As a profession, medicine was more highly regarded in Greece than in Rome. Physicians were basically craftsmen, probably enjoying some esteem among their customers, but not being part of the socio-political elite.
Roman doctors did not fare so well. Many doctors were freed Greek slaves, hence the social standing of doctors was quite low. Because recovery rates were so low, many people were skeptical or even scornful of doctors. Their skepticism is easily understood. Roman literature tells us much about the reactions of individuals to medicine and doctors. Listening to the Roman authors, we hear tales of quackery and chicanery at all levels of society:
Some doctors charge the most excessive prices for the most worthless medicines and drugs, and others in the craft attempt to deal with and treat diseases they obviously do not understand.
–Gargilius Martialis, Preface, 7
There were no licensing boards and no formal requirements for entrance to the profession. Anyone could call himself a doctor. If his methods were successful, he attracted more patients; if not, he found himself another profession.
Until recently, Diaulus was a doctor; now he is an undertaker. He is still doing as an undertaker, what he used to do as a doctor.
–Martial, Epigrams 1.47
You are now a gladiator, although until recently you were an ophthalmologist. You did the same thing as a doctor that you do now as a gladiator.
–Martial, Epigrams 8.74
Medical training consisted mostly of apprentice work. Men trained as doctors by following around another doctor.
I felt a little ill and called Dr. Symmachus. Well, you came, Symmachus, but you brought 100 medical students with you. One hundred ice cold hands poked and jabbed me. I didn’t have a fever, Symmachus, when I called you, but now I do.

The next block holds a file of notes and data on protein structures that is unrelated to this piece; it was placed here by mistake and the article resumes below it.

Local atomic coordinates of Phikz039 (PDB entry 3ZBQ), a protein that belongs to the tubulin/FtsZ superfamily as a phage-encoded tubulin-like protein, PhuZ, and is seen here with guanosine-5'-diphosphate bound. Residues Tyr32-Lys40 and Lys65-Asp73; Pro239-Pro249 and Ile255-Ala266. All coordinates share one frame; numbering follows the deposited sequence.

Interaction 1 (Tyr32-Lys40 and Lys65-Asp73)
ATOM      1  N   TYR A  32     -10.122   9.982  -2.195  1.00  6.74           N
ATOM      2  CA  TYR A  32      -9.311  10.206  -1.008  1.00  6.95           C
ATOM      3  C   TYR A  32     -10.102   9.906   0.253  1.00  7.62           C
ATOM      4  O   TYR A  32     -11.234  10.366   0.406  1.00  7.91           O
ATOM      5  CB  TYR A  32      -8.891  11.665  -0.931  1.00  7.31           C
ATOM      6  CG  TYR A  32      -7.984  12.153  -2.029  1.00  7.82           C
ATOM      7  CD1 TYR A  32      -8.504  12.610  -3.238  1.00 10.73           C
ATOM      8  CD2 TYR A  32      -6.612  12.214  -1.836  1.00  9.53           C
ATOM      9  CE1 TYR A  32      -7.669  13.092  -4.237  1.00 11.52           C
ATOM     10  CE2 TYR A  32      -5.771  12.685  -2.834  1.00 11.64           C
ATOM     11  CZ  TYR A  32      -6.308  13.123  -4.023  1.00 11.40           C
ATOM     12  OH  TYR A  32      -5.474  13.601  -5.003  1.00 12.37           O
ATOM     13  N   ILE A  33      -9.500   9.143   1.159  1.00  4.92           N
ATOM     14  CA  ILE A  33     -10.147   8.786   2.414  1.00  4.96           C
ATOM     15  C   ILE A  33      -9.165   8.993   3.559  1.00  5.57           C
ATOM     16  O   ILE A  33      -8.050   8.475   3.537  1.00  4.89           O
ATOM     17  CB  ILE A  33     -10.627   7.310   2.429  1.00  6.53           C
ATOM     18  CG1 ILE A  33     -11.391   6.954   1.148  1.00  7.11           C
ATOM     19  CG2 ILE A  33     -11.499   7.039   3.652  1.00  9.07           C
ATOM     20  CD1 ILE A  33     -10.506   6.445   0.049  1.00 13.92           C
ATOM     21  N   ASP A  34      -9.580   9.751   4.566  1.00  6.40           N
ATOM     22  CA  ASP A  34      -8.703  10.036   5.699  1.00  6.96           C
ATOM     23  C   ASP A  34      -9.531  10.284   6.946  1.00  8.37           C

–Martial, Epigrams 5.9
Plutarch grumbles that practitioners used all sorts of questionable methods to gain patients, ranging from escorting the prospective patient home from bars to sharing dirty jokes with him.
Evidence for the public mistrust of physicians is plentiful, including these epigrams from the Greek Anthology:
Socles, promising to set Diodorus’s crooked back straight, piled three solid stones, each four feet square, on the hunchback’s spine. He was crushed and died, but he became straighter than a ruler.
–Greek Anthology XI, 120
Alexis the physician purged by a clyster five patients at one time, and five other by drugs; he visited five, and again he rubbed five with ointment. And for all there was one night, one medicine, one coffin-maker, one tomb, one Hades, one lamentation.
–Greek Anthology XI, 122
Phidon did not purge me with a clyster or even feel me, but feeling feverish I remembered his name and died
–Greek Anthology XI, 118